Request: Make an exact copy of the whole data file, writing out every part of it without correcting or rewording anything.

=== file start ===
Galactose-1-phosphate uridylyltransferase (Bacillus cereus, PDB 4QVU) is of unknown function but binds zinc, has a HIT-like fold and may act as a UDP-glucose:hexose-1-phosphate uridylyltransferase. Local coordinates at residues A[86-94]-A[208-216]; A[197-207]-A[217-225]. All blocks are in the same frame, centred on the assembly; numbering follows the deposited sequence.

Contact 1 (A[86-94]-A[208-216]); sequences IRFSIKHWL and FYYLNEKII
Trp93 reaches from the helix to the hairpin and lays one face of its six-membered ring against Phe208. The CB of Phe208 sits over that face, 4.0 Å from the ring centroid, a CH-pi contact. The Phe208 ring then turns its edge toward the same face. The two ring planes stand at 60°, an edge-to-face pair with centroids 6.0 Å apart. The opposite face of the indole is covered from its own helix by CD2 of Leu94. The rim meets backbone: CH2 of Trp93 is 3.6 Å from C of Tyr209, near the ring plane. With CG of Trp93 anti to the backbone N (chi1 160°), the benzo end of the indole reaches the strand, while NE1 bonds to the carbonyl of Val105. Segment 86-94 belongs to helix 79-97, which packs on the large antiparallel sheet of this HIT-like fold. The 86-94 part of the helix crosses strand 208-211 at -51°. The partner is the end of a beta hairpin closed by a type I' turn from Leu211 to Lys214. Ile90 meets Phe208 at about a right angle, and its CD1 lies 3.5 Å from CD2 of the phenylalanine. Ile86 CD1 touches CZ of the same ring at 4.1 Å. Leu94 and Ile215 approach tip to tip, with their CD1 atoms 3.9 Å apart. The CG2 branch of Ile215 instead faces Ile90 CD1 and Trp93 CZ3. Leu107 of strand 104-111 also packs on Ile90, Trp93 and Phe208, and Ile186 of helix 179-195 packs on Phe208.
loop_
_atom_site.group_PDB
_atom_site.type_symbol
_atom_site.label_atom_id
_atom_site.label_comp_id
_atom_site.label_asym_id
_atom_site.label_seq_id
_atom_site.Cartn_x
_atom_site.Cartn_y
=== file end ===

Galactose-1-phosphate uridylyltransferase (Bacillus cereus, PDB 4QVU) is of unknown function but binds zinc, has a HIT-like fold and may act as a UDP-glucose:hexose-1-phosphate uridylyltransferase. Local coordinates at residues A[86-94]-A[208-216]; A[197-207]-A[217-225]. All blocks are in the same frame, centred on the assembly; numbering follows the deposited sequence.

Contact 1 (A[86-94]-A[208-216]); sequences IRFSIKHWL and FYYLNEKII
Trp93 reaches from the helix to the hairpin and lays one face of its six-membered ring against Phe208. The CB of Phe208 sits over that face, 4.0 Å from the ring centroid, a CH-pi contact. The Phe208 ring then turns its edge toward the same face. The two ring planes stand at 60°, an edge-to-face pair with centroids 6.0 Å apart. The opposite face of the indole is covered from its own helix by CD2 of Leu94. The rim meets backbone: CH2 of Trp93 is 3.6 Å from C of Tyr209, near the ring plane. With CG of Trp93 anti to the backbone N (chi1 160°), the benzo end of the indole reaches the strand, while NE1 bonds to the carbonyl of Val105. Segment 86-94 belongs to helix 79-97, which packs on the large antiparallel sheet of this HIT-like fold. The 86-94 part of the helix crosses strand 208-211 at -51°. The partner is the end of a beta hairpin closed by a type I' turn from Leu211 to Lys214. Ile90 meets Phe208 at about a right angle, and its CD1 lies 3.5 Å from CD2 of the phenylalanine. Ile86 CD1 touches CZ of the same ring at 4.1 Å. Leu94 and Ile215 approach tip to tip, with their CD1 atoms 3.9 Å apart. The CG2 branch of Ile215 instead faces Ile90 CD1 and Trp93 CZ3. Leu107 of strand 104-111 also packs on Ile90, Trp93 and Phe208, and Ile186 of helix 179-195 packs on Phe208.
loop_
_atom_site.group_PDB
_atom_site.type_symbol
_atom_site.label_atom_id
_atom_site.label_comp_id
_atom_site.label_asym_id
_atom_site.label_seq_id
_atom_site.Cartn_x
_atom_site.Cartn_y